Lowland heathland. Adding colour to the landscape, Lowland Heath has open, low-growing, woody vegetation made up of heather, bilberry and gorse. Heaths have been maintained free of trees by grazing, scrub clearance and sometimes periodic burning; they support a range of wildlife including birds, mammals, reptiles and invertebrates.
Lowland heath is rather scarce and fragmented in Barnsley, found on the edges of slopes of sandstone hills, on former commons, and sometimes, where the conditions are right, on former pit-stacks.
Lowland heath occurs below the upland moors and the upper limit of farming enclosure, normally below the 300 metre contour. It is an open habitat found on poor acidic sandstone soils and thin peat soils. Heaths are the product of human activities and if neglected turn into scrub and woodland.
Common Heather (calluna) is the most common dwarf shrub in lowland heaths in Barnsley, together with areas of Bilberry and Common Gorse. However Bell Heather (erica) is also found and there are some places supporting the locally rare Western Gorse. Where there has been heavy grazing and burning, Wavy hair-grass is found with the heather.
Lowland Heathland supports Linnet, Whinchat, Stonechat, Wheatear and in places like Wharncliffe Heath, the scarce Nightjar. It is also home to Brown Hare and Common Lizard, as well as some highly specialised plants especially bryophytes and lichens, and invertebrates including Green Hairstreak Butterfly and Green Tiger beetles.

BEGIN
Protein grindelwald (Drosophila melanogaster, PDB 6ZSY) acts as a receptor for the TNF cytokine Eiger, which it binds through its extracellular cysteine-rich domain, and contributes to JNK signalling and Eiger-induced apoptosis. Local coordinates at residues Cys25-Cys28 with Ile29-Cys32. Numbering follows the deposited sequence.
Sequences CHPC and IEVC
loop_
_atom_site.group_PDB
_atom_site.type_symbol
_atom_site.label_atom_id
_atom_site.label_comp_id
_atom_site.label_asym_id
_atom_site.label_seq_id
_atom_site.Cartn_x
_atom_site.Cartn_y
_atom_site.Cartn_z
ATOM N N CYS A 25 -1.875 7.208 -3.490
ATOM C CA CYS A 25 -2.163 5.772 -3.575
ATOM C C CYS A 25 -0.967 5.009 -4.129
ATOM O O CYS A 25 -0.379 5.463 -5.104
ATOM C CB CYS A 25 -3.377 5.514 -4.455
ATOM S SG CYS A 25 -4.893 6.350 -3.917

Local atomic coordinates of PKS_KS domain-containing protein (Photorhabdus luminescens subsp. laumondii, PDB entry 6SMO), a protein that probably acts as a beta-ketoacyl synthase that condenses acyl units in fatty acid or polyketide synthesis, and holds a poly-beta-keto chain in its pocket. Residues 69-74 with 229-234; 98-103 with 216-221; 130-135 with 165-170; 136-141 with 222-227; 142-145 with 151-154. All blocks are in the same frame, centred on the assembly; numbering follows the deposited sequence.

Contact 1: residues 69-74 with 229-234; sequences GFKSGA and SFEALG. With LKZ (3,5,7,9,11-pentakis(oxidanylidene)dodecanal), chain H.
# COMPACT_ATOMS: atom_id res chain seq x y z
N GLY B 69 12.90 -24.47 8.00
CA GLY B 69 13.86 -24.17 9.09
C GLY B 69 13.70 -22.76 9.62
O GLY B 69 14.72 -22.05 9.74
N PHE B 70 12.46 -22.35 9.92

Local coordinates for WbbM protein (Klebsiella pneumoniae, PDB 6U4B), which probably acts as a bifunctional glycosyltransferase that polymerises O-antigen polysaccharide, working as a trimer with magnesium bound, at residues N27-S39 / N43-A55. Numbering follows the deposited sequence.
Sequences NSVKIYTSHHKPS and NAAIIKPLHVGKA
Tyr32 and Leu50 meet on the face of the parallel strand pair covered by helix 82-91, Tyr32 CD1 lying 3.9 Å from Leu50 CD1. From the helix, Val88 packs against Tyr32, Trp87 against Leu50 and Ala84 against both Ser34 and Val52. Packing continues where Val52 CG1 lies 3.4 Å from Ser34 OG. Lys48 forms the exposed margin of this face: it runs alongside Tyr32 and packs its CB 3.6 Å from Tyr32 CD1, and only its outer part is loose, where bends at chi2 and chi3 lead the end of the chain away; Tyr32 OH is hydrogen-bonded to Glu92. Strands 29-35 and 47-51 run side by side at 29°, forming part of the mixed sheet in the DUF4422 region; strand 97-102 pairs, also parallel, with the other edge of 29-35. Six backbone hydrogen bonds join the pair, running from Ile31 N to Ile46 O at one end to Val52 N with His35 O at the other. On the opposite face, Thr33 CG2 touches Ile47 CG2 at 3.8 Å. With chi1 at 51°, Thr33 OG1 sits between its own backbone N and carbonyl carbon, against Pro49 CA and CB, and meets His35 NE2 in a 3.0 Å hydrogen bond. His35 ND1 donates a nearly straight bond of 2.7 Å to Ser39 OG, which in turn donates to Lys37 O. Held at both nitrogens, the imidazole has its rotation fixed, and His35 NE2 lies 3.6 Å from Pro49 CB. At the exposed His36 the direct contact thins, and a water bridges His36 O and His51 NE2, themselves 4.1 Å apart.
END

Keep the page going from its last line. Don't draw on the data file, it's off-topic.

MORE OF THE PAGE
For more information on Lowland Heath, follow these links:
Priority habitat details
Lowland heathland is a local priority habitat because of its national status, the species it supports and, although scarce in Barnsley, the potential for its conservation.
Lowland Heathland is a UKBAP priority habitat and Section 41 habitat of principal importance.
Lowland Heathland’s UkHab category is h1b
Phase 1 habitat surveys class it as dwarf shrub heath,
It has dwarf shrubs covering >25% of an area. Common Heather is the main dwarf shrub on lowland heaths.
The other shrubs present decide National Vegetation Classification (NVC) categories:
The best heathland examples:
Some of the heath on areas close to the 300 metre contour are intermediate between upland and lowland heath with some characteristics of both.